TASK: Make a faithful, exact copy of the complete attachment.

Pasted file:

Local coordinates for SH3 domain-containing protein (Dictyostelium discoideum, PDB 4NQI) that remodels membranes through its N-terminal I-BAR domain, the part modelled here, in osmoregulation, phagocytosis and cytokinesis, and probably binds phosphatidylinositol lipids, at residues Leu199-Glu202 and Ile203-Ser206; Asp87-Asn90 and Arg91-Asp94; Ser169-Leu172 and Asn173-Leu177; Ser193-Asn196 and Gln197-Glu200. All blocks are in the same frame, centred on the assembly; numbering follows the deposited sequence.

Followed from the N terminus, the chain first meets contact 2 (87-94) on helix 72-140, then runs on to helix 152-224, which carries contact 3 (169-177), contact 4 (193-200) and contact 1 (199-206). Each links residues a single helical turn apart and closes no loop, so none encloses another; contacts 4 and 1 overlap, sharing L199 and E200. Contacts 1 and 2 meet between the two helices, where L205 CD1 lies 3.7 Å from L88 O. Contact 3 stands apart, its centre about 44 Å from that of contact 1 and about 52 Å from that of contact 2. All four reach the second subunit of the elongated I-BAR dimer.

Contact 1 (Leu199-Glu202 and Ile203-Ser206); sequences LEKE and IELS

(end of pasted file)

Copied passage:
Local coordinates for SH3 domain-containing protein (Dictyostelium discoideum, PDB 4NQI) that remodels membranes through its N-terminal I-BAR domain, the part modelled here, in osmoregulation, phagocytosis and cytokinesis, and probably binds phosphatidylinositol lipids, at residues Leu199-Glu202 and Ile203-Ser206; Asp87-Asn90 and Arg91-Asp94; Ser169-Leu172 and Asn173-Leu177; Ser193-Asn196 and Gln197-Glu200. All blocks are in the same frame, centred on the assembly; numbering follows the deposited sequence.

Followed from the N terminus, the chain first meets contact 2 (87-94) on helix 72-140, then runs on to helix 152-224, which carries contact 3 (169-177), contact 4 (193-200) and contact 1 (199-206). Each links residues a single helical turn apart and closes no loop, so none encloses another; contacts 4 and 1 overlap, sharing L199 and E200. Contacts 1 and 2 meet between the two helices, where L205 CD1 lies 3.7 Å from L88 O. Contact 3 stands apart, its centre about 44 Å from that of contact 1 and about 52 Å from that of contact 2. All four reach the second subunit of the elongated I-BAR dimer.

Contact 1 (Leu199-Glu202 and Ile203-Ser206); sequences LEKE and IELS